• Work together with demobilized girls, girls at risk, their parents and family members when possible, and community members who can take on protective roles such as teachers, in order to identify and strengthen protection mechanisms for girls associated with armed forces. As girls are at high risk of being recruited again, provide individual monitoring of demobilized girls during the DDR process.
  • Girls must have full access to DDR programmess as full persons themselves, rather than dependents of family members or male combatants in the programmes.

For more information about the needs of girls during the DDR process, see: Holste-Roness, F.T. 2006. Violence against girls in Africa during armed conflicts and crises. Second International Policy Conference on the African Child: Violence Against Girls in Africa. International Committee of the Red Cross.

For an in-depth case study of the experiences of girls with armed groups and the DDR process in Sierra Leone, see: Denov, M. 2006. Wartime Sexual Violence: Assessing a Human Security Response to War-Affected Girls in Sierra Leone. Security Dialogue, 37(3), p. 319-342. 

For more information on the reintegration of teenage girls, see: Attree, L. and Specht, I. 2006. The Reintegration of Teenage Girls and Young Women. Intervention, International journal of Mental Health, Psychosocial Work and Counseling in Areas of Armed Conflict, 4 (3).

Case Study: In 2006, the International Committee of the Red Cross (ICRC) provided financial support for the Child Advocacy and Rehabilitation Project (CAR) run by the International Federation of Red Cross and Red Crescent Societies and the Liberia National Red Cross Society. The programme, which was originally developed in Sierra Leone in 2001, was replicated in Liberia after it proved successful across the border.

The goal of the CAR programme is to modify the behaviour and attitude of children affected by war through a process involving trauma healing, literacy classes, skills building and help in resuming normal family and community life. In an effort to prepare children for their future role in society, CAR teaches them skills that will be useful in rebuilding their communities and enable them to contribute to the family income.

In addition to learning new skills, children involved in CAR programmes receive counselling (individual or group) and have the opportunity to engage in sports and other recreational activities. They also take part in theatre performances and cultural shows, which helps them to tackle the most difficult task they face: expressing their feelings and coming to terms with the terrifying acts they were forced to commit.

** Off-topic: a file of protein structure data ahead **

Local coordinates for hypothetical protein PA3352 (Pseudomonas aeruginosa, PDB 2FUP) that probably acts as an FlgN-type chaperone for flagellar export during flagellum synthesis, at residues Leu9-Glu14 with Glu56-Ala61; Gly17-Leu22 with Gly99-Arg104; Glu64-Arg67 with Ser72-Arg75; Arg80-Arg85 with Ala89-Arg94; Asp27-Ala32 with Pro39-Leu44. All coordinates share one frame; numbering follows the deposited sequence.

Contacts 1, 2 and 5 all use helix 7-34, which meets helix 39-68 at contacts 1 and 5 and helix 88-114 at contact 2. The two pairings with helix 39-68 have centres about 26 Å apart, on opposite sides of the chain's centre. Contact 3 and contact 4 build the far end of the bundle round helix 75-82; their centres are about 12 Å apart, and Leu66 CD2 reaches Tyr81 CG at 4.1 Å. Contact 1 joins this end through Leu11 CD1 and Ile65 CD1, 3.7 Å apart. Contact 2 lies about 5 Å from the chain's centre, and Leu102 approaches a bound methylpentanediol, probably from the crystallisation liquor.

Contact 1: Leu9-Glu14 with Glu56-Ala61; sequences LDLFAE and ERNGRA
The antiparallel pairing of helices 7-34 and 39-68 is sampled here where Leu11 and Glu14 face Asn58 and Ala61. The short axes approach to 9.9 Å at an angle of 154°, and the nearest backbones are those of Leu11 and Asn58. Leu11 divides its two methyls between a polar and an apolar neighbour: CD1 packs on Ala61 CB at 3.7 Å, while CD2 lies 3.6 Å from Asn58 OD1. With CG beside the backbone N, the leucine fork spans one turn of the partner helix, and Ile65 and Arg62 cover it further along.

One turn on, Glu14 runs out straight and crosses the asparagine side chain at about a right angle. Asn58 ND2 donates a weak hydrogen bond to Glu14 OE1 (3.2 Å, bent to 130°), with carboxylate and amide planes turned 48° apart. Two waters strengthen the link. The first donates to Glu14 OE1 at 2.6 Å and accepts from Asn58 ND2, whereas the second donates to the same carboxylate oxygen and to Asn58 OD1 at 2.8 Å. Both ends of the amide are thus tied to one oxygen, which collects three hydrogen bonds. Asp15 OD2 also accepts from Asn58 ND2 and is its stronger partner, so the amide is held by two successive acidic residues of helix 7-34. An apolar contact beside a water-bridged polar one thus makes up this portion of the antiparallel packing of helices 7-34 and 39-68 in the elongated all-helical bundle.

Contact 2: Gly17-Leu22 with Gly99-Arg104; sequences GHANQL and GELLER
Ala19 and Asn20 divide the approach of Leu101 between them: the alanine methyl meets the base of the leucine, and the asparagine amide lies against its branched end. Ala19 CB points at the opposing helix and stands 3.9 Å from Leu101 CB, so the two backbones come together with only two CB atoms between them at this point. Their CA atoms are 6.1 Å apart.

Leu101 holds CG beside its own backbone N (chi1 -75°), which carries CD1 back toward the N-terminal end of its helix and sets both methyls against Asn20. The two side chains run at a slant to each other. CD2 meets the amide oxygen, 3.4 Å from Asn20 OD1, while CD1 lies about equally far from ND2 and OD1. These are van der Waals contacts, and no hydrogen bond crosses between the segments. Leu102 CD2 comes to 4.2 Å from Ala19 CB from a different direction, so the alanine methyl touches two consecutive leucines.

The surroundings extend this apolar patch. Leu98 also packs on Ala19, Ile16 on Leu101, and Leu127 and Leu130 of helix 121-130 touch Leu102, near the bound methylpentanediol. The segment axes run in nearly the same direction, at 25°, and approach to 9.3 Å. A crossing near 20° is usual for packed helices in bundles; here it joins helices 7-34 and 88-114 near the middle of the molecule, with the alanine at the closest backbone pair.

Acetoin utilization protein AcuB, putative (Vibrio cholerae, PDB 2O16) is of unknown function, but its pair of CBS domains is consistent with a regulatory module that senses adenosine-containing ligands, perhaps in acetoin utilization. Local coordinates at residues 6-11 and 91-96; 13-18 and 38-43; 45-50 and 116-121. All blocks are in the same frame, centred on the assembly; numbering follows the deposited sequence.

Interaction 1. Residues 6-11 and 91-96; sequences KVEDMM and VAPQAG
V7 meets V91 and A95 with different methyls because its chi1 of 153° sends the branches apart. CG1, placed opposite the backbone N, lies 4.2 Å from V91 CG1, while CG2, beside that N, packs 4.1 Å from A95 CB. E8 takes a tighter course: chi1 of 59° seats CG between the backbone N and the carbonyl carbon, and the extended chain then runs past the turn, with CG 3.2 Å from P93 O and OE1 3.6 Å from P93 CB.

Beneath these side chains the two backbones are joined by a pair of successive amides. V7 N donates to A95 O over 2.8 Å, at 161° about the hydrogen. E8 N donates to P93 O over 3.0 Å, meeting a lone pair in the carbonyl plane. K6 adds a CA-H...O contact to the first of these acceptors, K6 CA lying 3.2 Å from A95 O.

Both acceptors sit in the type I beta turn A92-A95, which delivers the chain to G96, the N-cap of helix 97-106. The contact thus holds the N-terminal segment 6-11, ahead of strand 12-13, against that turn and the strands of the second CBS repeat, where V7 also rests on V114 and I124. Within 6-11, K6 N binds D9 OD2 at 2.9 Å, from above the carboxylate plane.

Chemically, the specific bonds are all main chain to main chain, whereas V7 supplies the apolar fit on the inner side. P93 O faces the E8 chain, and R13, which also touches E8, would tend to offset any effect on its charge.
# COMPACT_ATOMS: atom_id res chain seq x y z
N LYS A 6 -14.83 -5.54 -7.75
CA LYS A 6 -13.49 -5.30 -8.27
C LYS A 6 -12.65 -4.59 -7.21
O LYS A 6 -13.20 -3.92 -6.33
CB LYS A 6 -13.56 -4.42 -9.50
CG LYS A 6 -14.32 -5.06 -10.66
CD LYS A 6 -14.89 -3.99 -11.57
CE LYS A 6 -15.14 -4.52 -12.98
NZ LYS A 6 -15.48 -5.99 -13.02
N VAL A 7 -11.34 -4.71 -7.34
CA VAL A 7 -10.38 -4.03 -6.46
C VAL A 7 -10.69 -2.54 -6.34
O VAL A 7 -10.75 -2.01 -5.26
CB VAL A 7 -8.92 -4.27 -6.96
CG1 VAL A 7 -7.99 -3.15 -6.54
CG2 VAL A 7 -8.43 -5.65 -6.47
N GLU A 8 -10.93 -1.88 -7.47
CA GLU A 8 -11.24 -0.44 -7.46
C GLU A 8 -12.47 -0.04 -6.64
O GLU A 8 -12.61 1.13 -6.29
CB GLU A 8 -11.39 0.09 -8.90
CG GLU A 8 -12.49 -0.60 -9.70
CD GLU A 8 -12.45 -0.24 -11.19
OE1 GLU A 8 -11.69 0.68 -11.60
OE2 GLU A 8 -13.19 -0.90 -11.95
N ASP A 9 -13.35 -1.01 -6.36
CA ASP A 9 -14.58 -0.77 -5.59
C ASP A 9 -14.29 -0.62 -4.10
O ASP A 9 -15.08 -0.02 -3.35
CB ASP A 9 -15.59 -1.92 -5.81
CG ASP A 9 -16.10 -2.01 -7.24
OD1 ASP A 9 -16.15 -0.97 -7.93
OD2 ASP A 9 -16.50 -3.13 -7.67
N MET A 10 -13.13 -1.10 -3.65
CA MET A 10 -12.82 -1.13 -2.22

The participants are selected from among the most vulnerable children between the ages of 10 and 18 and half of them are girls. Each training cycle involves 150 children and lasts between nine and 11 months, at the rate of five days a week. The children are provided with one meal a day and their transport to the centre is ensured.

CAR programmes strive to ensure that demobilized children are not stigmatized by their families or the community at large. In Sierra Leone, a survey conducted by the National Society showed that girls formerly associated with fighting forces were the most vulnerable members of society and tended to be rejected by their families and communities alike. In Sierra Leone and Liberia, 30% of the girls involved in CAR programmes had babies conceived during the war, which made them even more vulnerable. Meeting the special needs of these girl mothers, who are still children themselves, is an integral part of the programmes. The CAR centre in Kabala, Sierra Leone, run in cooperation with the Spanish Red Cross, has a nursery in which community members take care of the babies while their mothers are involved in the activities of the programme.

To discourage the stigmatization of children associated with fighting forces, especially girls and girl mothers, and to promote their reintegration into their communities, CAR staff endeavour to raise awareness of issues such as children's rights and HIV/AIDS and to promote development activities in the areas of agriculture, health and hygiene.

 

(Excerpted from Holste-Roness, 2006. Violence against girls in Africa during armed conflicts and crises. Second International Policy Conference on the African Child: Violence Against Girls in Africa. International Committee of the Red Cross. p. 33-34.)

 

Develop the capacity of local and international actors

  • Facilitate trainings and workshops for all implementing partners – including peacekeepers, local leaders, NGOs and UN agencies, women’s organizations, women leaders, and staff and personnel specifically tasked with collecting weapons, etc. – about gender issues, VAWG, and the key challenges and needs of women and girls during the DDR process (UNDP, 2011; UNIFEM, 2004).

Support long-term sustainability

  • Work collaboratively with all international, national, and local stakeholders such as CBOs, Ministries, NGOs, and UN agencies (UNDP, 2011).  Advocate for long-term commitment to funding to ensure there is no gap in services throughout the entirety of the reintegration phase (Council of the European Union and the European Commission, 2006).